Sexuality education will never be completely standardized, because local school districts are and will remain in charge of what gets taught, but nonetheless there is a movement to improve programs across the country. As Advocates for Youth President Debra Hauser said, “The National Sexuality Education Standards, published in January of 2012, provide schools with a guide to the minimum essential content and skills young people need at each grade level to take personal responsibility for their sexual health as they mature. Schools across the country have begun using the standards to improve the sexuality education they provide to their students.”

In fact, all of the groups I spoke with for this article—Advocates for Youth, Answer, and SIECUS—along with other experts in the field, have worked on these standards for many years.

But my guess is that Paglia is not going to like what they came up with, because the standards certainly don’t follow her guidelines of separating boys and girls, sticking to the facts, adding shame and stereotypes, and withholding information about sexual orientation. Instead, the standards offer a guide to creating a comprehensive sexuality education program that can help young people develop critical thinking skills to help them navigate sexuality throughout their lives.

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  • MsC

    Molly Ivins said it best about Camille Paglia: “What we have here, fellow citizens, is a crassly egocentric, raving twit. The Norman Podhoretz of our gender. That this woman is actually taken seriously as a thinker in New York intellectual circles is a clear sign of decadence, decay, and hopeless pinheadedness. Has no one in the nation’s intellectual capital the background and ability to see through a web of categorical assertions? One fashionable line of response to Paglia is to claim that even though she may be fundamentally off-base, she has ‘flashes of brilliance.’ If so, I missed them in her oceans of swill.”

    • lady_black

      God, I miss Molly Ivins.

      • bitchybitchybitchy

        Molly Ivins is sorely missed.

    • Mindy McIndy

      Molly Ivins was a true gem.

    • A1

      Dear Ms. Ivins, adjectives aren’t an argument. Insults are not signs of intelligence. This is the adult equivalent of a four-year-old saying “You got cooties!”

      • Arekushieru

        Dear Ms/Mr/Miss/Misses A1, context is everything. One quote is not representative of the whole. Besides, anyone who has ever opposed sex-ed is insulting women of all shapes, sizes and colour everywhere, everytime. So, I guess you have yet to show US any signs of intelligence, by your OWN logic?

  • Grandpa Jones

    ” I would argue, however, that peer educators are often the best trained, least embarrassed, and most informed class leaders around. ”

    Really, so it must be the curriculum as to why more than half of kids are born out of wedlock. Every young person I know is completely screwed up, and in vacuous relationships they should be ashamed of, but unfortunately cannot muster the anomie. The boomer generation was a wholesale trainwreck in that regard, and inherited their authority on the virtue of demographics. “Rape culture” is a classic dog-whistle for mainline feminist brainwashing ideology. Fear and shame are going to be experienced by anyone with a shred of self-esteem, and those that believe that they shouldn’t be ashamed for shameful sexual activity aren’t empowered, they’re a danger to themselves and their inevitable progeny, and eventually society as a whole. The only reason we need a professional class of sex educators is because parents aren’t doing their jobs, and the state cannot do it.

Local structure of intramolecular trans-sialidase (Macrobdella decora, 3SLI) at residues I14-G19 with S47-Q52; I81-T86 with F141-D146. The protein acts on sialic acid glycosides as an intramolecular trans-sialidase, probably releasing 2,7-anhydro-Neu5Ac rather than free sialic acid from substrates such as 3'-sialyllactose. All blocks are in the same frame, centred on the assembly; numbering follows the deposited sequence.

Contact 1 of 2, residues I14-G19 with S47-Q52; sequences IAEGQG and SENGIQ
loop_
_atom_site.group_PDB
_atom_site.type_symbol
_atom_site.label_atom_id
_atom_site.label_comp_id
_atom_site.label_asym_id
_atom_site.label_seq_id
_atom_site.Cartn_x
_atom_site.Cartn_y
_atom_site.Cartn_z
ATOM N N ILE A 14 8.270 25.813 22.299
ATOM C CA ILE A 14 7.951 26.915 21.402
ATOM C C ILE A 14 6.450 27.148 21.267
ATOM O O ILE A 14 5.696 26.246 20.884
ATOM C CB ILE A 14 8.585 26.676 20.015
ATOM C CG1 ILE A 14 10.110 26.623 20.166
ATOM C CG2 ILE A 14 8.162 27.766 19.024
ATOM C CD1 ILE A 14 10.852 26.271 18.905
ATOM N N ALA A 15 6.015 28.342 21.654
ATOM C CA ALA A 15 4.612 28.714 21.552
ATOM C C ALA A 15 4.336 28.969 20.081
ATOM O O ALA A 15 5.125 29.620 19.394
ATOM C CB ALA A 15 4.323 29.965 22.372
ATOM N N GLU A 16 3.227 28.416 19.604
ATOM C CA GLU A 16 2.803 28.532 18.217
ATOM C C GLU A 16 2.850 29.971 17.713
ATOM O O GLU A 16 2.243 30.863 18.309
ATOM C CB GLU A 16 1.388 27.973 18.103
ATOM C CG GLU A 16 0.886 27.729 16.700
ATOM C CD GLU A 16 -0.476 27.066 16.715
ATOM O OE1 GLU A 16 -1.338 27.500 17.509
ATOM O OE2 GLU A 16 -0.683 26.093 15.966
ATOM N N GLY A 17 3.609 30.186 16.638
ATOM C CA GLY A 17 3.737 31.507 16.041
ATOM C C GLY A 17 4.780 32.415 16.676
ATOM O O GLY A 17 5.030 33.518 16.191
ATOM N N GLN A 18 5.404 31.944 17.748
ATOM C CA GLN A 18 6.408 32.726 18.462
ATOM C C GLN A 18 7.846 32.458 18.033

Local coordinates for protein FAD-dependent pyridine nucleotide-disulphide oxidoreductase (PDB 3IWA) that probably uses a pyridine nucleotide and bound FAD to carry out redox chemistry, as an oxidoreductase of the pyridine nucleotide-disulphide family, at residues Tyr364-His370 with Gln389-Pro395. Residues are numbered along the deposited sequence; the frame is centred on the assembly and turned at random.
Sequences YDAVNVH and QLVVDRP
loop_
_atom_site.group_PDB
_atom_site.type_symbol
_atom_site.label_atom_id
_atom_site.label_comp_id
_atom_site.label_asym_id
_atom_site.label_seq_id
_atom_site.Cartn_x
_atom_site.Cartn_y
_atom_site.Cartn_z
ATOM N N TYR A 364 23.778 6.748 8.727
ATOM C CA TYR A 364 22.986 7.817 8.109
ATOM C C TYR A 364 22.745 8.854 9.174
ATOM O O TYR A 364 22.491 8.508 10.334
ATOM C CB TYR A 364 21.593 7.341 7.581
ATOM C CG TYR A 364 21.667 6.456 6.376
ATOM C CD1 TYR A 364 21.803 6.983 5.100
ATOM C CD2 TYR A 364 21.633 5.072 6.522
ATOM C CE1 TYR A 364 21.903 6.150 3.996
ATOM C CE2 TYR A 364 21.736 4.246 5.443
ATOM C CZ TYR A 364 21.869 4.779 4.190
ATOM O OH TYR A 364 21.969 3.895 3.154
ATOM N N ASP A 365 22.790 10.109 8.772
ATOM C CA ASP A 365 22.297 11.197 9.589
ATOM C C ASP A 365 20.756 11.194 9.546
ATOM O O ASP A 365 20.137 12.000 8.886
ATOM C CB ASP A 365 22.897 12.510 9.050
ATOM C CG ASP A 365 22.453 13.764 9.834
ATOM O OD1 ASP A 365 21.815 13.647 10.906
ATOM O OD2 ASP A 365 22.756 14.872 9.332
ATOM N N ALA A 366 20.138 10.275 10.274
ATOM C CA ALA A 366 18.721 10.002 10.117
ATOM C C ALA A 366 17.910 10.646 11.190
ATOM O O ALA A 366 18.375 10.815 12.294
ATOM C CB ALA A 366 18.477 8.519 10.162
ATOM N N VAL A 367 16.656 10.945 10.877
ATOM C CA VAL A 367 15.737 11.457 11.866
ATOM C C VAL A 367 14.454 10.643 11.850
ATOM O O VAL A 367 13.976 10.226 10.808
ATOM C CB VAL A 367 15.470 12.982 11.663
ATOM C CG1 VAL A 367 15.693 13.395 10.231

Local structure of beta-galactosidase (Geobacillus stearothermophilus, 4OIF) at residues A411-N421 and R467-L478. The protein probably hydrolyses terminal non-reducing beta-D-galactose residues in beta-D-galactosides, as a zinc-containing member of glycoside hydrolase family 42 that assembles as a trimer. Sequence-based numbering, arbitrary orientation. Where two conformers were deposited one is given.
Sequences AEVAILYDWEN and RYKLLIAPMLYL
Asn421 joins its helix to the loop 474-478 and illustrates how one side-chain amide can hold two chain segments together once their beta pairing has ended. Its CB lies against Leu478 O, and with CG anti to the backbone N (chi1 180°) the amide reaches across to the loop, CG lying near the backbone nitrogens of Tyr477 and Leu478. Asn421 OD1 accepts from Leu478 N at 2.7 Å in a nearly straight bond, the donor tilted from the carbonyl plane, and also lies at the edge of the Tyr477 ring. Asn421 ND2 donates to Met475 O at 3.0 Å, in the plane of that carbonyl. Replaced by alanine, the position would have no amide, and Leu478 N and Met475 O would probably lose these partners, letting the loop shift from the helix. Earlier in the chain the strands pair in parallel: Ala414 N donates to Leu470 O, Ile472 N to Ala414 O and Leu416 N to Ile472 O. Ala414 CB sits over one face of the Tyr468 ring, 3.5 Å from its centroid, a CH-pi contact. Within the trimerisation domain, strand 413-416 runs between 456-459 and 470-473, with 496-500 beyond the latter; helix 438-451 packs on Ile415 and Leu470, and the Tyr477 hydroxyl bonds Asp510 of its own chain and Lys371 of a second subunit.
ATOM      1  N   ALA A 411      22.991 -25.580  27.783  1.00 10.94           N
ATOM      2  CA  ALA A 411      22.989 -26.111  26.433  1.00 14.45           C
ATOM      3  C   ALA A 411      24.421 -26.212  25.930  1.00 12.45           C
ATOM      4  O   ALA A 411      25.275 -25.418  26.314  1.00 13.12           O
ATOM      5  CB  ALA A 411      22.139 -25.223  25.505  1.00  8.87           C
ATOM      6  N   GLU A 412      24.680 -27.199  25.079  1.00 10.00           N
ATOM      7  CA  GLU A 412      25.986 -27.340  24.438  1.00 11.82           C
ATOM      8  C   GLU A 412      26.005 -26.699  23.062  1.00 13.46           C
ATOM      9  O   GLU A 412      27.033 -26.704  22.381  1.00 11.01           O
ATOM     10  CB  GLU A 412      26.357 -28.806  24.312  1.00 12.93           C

• Arekushieru

      Seriously, are you that ignorant? Babies have been ‘born out of wedlock’ since the beginning of marriage. Besides, marriage is a patriarchal institution and that’s the ONLY reason anyone has a problem with children being ‘born out of wedlock’. To put it another way, there is nothing wrong with children being ‘born out of wedlock’ other than that those who want to control, shame and stigmatize women make it wrong for that reason.

      And your next point shows that this is EXACTLY why you oppose children being ‘born out of wedlock’. Not every woman wants to get married, nowadays. Thinking that all women MUST want to get married and have babies is… wait for it… wait for it… misogynistic and sexist.

      My parents are from the so-called ‘boomer’ generation. Funny, isn’t it, then, that NEITHER my brother NOR I have children. My brother is married, and while he may want children, his wife does not. And he RESPECTS her decision, therefore they both use contraception. He doesn’t see a wife as just a convenient broodmare to bear as many children as he sees fit for her to bear, as YOU obviously do. As for myself, I have never had a boyfriend and I hold the V-Card (hint: the V stands for VIRGIN), and that is PARTLY because of a peculiar hatred for attitudes like yours being imposed on me as if I weren’t a person in order to make me go through all the things that sex ed explained was a result of certain sexual choices. Yet, from reading your screen name one would have to presume that you are a Grandfather. But you oppose sex-ed, saying it creates more children ‘born out of wedlock’. When compared to someone like me who has NO children but supports sex-ed, the fallacy of your claims quickly become hilarious and proven to be the LIES they are (because there are MANY such examples not JUST the one between you and I). Even MORE so, when we see that in States where sex-ed IS taught, teen pregnancies are down. Where it is not, teen pregnancies are higher. Hmmmmmm….